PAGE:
What is English as a Medium of Instruction (EMI)?
English as a medium of instruction (EMI) is a method to teach academic subjects in countries were English is not the first language. According to Shimauchi’s (2018) book, this teaching system has become a growing phenomenon in non-English countries, since many of them are in processing of educational transformation. However, it has been possible to notice a clear inequality of ideas about the program and what it provides. In addition, the impact that this program is producing, have caught the attention of many experts, academics, educators, linguistic teachers, and students, which had led them to analyze EMI’s ideologies and affects in different contexts. Thus, this annotated bibliography is compiled to tackle the perceptions and approaches about EMI program across countries. To get a glimpse at EMI’s worldwide observation and its impact, difficulties, and some recommendations, Chalmers, H. (2019) will please us. To discuss over the Asian’s countries perceptions and approaches, we may present the Galloway, Kriuknow and Numajiri’s (2017) academic report. To see more deeply the impact and development of EMI on Japan and China; we are going to use Galloway’s (2017) interview report. To analyze what the Peruvians perceptions and approaches towards EMI are; we will use Niño-Murcia’s (2003) research article. Likewise, J.E. Dearden & Macaro’s (2016) research article will provide us an investigation about teacher’s perceptions towards EMI in 3 different countries as Polonia, Austria, and Italy. Finally, Shohamy (2012) will supply a worldwide observation and approaches about the EMI’s types of learning process and some notable issues about the program within non-English countries.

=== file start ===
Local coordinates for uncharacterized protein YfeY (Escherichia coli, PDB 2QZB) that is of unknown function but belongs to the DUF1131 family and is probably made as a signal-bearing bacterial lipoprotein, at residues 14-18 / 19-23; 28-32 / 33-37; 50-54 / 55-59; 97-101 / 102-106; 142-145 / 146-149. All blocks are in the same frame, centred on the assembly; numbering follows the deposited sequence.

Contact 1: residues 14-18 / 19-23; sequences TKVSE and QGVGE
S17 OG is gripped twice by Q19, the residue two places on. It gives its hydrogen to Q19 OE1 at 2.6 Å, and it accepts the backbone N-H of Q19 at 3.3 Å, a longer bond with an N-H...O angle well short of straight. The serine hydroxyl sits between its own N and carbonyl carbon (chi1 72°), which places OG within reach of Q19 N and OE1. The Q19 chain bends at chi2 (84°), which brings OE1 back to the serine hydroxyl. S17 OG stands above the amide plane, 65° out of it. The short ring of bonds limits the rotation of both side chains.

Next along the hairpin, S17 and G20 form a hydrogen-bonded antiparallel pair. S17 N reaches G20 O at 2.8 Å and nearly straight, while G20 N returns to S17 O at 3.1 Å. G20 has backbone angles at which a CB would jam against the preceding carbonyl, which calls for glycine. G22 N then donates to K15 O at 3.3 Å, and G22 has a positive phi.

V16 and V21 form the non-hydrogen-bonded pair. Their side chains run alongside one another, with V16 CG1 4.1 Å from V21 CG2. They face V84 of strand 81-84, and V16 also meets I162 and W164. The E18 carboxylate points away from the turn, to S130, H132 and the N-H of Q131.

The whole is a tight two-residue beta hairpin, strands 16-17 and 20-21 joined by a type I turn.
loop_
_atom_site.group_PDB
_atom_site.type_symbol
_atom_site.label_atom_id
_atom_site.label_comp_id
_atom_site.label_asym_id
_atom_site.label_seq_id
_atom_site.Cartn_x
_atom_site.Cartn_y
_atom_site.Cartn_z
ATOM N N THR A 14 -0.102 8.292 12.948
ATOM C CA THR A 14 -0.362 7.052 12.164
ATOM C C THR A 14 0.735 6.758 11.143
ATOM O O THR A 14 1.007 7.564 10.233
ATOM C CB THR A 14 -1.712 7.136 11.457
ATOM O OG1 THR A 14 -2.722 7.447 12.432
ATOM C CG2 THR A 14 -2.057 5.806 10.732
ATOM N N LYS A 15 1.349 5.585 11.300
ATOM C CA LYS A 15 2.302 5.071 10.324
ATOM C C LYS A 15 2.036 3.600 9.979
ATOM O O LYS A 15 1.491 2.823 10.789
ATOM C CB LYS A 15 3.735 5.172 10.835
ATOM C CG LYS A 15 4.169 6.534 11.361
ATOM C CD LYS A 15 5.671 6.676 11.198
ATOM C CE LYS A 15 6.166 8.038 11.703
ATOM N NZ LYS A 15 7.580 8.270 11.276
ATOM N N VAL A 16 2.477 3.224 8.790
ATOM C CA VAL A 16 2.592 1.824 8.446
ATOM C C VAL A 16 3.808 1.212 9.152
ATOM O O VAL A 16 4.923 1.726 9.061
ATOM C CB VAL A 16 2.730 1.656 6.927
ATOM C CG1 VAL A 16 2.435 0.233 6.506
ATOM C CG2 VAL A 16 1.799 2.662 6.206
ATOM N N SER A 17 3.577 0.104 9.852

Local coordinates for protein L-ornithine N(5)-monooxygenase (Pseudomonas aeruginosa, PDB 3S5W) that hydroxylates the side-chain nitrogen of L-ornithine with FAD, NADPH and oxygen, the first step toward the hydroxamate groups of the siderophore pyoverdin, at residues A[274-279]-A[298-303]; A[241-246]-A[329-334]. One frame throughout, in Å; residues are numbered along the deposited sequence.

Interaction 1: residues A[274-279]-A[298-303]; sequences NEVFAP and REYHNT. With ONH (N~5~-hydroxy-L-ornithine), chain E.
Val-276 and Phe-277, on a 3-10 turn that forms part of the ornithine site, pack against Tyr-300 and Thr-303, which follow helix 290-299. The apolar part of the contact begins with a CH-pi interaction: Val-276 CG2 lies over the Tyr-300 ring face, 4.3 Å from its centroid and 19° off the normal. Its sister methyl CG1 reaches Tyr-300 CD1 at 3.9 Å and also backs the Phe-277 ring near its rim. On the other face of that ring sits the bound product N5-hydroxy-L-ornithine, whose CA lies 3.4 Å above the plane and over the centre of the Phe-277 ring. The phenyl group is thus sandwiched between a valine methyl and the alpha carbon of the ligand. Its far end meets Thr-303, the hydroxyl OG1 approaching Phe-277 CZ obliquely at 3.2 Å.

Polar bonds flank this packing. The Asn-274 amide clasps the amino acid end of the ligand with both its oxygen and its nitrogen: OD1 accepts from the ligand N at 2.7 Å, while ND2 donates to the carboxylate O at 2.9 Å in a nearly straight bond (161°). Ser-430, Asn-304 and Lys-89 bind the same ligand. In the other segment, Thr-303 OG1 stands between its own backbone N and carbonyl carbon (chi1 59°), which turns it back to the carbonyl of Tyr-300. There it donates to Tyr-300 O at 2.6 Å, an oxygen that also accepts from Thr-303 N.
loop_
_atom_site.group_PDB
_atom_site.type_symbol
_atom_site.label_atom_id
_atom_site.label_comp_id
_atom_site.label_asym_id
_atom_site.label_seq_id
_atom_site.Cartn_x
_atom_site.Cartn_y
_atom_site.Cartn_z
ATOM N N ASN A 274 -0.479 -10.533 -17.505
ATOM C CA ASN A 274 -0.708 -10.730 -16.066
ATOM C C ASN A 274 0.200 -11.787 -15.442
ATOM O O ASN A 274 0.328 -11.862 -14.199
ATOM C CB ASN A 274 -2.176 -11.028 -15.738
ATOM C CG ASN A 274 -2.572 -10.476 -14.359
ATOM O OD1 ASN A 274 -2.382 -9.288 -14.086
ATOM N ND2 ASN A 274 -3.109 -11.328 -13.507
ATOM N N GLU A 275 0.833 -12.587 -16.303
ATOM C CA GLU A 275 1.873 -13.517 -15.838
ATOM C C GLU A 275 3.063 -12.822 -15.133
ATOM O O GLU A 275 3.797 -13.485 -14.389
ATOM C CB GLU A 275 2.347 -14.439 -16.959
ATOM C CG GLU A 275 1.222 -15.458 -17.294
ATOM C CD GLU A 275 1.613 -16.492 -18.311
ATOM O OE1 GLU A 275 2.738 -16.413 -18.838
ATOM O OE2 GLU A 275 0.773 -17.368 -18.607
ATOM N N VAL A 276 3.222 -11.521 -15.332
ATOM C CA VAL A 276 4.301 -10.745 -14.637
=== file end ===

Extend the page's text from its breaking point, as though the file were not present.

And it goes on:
Chalmers, H. (2019) The Role of the First Language in English Medium Instruction. University
Oxford, UK. Retrieved from. https://www.researchgate.net/publication/330566949_The_Role_of_the_First_Language_ in_English_Medium_Instruction